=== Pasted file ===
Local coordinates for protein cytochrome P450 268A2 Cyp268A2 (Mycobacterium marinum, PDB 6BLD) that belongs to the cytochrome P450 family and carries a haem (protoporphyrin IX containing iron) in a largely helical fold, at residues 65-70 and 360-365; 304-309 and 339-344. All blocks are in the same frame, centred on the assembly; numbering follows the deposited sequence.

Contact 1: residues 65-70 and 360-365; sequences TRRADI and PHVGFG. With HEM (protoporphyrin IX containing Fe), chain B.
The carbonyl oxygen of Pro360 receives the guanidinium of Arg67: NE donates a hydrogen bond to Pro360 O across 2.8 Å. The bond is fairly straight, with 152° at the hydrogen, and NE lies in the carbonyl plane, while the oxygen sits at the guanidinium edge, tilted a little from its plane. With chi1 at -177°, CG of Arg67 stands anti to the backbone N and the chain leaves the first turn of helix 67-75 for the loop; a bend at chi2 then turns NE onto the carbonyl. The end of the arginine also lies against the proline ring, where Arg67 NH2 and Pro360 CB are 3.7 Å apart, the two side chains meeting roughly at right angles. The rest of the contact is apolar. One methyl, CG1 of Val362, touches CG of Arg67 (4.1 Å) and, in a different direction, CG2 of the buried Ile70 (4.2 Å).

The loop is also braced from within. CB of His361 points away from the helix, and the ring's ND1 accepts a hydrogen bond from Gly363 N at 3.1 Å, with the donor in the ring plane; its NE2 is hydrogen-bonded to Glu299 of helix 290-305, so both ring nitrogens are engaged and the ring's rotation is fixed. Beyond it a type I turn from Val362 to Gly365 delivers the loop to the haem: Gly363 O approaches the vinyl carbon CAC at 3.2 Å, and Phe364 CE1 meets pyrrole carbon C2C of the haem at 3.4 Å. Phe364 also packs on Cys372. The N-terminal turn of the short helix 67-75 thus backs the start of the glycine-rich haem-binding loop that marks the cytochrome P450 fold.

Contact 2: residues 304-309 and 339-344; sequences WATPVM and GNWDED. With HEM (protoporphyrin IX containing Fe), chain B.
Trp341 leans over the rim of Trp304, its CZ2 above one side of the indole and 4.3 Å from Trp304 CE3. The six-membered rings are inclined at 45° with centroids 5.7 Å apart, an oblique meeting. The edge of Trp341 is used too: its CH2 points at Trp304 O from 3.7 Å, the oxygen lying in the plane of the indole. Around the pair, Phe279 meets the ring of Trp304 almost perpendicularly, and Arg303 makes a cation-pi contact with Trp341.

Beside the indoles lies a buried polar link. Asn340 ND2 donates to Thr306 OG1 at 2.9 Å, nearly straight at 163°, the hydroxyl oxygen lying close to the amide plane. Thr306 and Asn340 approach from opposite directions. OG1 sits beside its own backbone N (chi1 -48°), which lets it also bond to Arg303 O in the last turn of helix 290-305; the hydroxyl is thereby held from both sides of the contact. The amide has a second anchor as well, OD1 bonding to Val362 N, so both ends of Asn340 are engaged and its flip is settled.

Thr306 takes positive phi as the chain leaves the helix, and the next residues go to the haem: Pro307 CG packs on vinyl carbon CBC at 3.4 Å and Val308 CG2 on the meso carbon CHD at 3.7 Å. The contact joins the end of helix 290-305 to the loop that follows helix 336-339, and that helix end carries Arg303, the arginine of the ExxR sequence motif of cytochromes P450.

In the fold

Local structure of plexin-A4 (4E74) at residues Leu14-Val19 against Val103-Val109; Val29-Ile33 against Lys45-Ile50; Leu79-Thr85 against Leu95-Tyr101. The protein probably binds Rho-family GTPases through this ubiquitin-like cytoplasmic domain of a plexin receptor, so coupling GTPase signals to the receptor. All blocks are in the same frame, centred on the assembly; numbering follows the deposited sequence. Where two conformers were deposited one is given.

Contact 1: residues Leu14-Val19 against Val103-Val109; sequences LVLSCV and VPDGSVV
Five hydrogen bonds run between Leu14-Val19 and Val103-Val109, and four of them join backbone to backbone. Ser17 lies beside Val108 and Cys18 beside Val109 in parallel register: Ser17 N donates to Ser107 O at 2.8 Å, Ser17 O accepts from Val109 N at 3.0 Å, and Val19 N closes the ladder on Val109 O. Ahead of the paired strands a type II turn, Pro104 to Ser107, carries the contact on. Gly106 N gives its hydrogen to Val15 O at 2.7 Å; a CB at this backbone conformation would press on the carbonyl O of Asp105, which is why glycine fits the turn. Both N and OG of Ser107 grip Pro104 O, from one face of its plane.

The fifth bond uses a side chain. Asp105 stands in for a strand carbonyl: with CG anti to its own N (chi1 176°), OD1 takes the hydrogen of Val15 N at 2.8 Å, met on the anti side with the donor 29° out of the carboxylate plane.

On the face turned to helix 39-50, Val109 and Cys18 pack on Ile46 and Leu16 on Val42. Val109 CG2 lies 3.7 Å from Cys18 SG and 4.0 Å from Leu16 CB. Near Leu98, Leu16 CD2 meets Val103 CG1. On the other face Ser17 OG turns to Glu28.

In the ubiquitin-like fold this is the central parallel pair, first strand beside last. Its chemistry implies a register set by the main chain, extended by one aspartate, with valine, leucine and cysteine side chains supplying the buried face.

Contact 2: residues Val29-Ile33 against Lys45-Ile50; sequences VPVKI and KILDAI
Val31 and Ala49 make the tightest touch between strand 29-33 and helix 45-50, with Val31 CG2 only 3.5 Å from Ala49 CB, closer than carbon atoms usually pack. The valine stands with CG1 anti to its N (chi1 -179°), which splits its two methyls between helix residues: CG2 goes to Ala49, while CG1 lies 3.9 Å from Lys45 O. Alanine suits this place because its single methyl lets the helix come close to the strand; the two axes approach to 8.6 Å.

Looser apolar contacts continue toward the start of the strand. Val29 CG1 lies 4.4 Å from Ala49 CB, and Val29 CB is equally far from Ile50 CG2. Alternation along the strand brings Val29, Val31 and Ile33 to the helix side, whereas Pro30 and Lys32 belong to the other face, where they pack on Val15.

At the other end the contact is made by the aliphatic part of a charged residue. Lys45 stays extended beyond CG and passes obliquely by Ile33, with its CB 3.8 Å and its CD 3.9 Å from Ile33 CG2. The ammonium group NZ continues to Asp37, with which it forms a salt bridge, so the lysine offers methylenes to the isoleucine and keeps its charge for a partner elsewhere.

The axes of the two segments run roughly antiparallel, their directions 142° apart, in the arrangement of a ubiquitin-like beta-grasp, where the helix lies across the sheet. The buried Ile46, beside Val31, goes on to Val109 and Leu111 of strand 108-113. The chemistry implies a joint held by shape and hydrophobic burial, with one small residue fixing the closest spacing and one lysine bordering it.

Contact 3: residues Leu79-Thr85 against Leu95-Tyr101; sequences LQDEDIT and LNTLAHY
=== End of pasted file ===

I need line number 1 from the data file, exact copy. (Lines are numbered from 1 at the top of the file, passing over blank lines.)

Local coordinates for protein cytochrome P450 268A2 Cyp268A2 (Mycobacterium marinum, PDB 6BLD) that belongs to the cytochrome P450 family and carries a haem (protoporphyrin IX containing iron) in a largely helical fold, at residues 65-70 and 360-365; 304-309 and 339-344. All blocks are in the same frame, centred on the assembly; numbering follows the deposited sequence.